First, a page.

I really enjoyed putting together a slide show of the coop building and the first year of the bird’s growth, and printed it out for people to page through. I thought you’d enjoy seeing in, and thanks to the Internet and decent bandwidth, you can download a Powerpoint or a PDF of the show to see photos of the coop construction and photos of our birds.

PowerPoint Coop tour slide show (this will start a download, after which you can open in PowerPoint)

PDF Coop tour slide show (this will open as a PDF. For best results, after opening, select the "expand" icon (see example at right) to view in full screen.)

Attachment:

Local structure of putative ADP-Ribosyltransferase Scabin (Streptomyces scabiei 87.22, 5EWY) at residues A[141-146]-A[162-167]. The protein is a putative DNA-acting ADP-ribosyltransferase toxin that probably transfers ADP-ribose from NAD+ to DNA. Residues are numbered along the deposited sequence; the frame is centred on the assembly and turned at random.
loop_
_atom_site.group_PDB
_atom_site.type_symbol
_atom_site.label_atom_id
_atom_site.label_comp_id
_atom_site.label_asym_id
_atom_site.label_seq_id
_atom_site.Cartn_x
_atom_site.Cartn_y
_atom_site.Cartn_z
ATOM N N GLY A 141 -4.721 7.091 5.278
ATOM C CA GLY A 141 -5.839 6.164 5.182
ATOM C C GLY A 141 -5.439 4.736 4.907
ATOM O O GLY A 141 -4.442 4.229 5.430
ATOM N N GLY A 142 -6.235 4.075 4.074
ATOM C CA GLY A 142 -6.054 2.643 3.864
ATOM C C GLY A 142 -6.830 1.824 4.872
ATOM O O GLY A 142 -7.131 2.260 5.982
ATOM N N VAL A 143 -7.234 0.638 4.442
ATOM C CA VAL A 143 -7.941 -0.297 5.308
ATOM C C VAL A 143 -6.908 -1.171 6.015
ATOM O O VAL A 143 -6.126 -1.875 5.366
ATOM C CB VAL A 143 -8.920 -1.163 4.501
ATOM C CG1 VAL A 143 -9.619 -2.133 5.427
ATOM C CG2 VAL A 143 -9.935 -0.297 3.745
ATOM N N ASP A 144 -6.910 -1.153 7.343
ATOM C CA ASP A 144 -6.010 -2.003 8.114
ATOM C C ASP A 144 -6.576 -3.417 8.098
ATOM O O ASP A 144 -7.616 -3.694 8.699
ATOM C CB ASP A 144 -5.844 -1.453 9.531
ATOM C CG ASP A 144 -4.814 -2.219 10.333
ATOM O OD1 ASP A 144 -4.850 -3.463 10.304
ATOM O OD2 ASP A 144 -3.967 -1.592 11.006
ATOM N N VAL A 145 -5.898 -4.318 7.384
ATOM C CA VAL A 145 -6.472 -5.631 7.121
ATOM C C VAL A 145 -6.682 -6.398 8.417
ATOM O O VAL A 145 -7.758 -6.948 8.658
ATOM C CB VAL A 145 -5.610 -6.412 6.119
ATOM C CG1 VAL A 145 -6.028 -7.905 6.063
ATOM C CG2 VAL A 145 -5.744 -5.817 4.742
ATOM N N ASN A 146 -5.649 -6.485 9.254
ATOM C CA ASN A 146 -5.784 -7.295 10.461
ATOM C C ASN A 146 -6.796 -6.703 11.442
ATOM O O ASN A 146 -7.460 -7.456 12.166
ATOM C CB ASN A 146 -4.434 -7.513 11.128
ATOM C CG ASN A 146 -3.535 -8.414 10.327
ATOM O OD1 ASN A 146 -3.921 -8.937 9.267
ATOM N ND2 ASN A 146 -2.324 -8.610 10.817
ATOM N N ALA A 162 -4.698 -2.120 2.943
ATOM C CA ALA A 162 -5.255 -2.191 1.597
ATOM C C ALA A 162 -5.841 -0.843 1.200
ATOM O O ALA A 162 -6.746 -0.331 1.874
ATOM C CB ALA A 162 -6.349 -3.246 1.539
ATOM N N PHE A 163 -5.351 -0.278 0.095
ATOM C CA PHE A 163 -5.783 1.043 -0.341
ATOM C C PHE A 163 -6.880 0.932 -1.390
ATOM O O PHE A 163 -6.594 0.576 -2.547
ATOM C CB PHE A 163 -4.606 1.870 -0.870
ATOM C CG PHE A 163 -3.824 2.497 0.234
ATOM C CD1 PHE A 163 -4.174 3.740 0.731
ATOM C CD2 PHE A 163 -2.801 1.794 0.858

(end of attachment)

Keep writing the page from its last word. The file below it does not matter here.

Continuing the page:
Jay and I prepared a table with sprinkles of rain in the air. The light drizzle passed before the tour started.

I created signs to hang on the coop to highlight some of our favorite features and lessons learned.

The coop tour organizers even provided us with sidewalk chalk -- we marked the road too.

So impressed with the tour organizers, they provided magazines, extra maps and other literature. We added some of our favorite books and the snacks.

All set and ready to tour.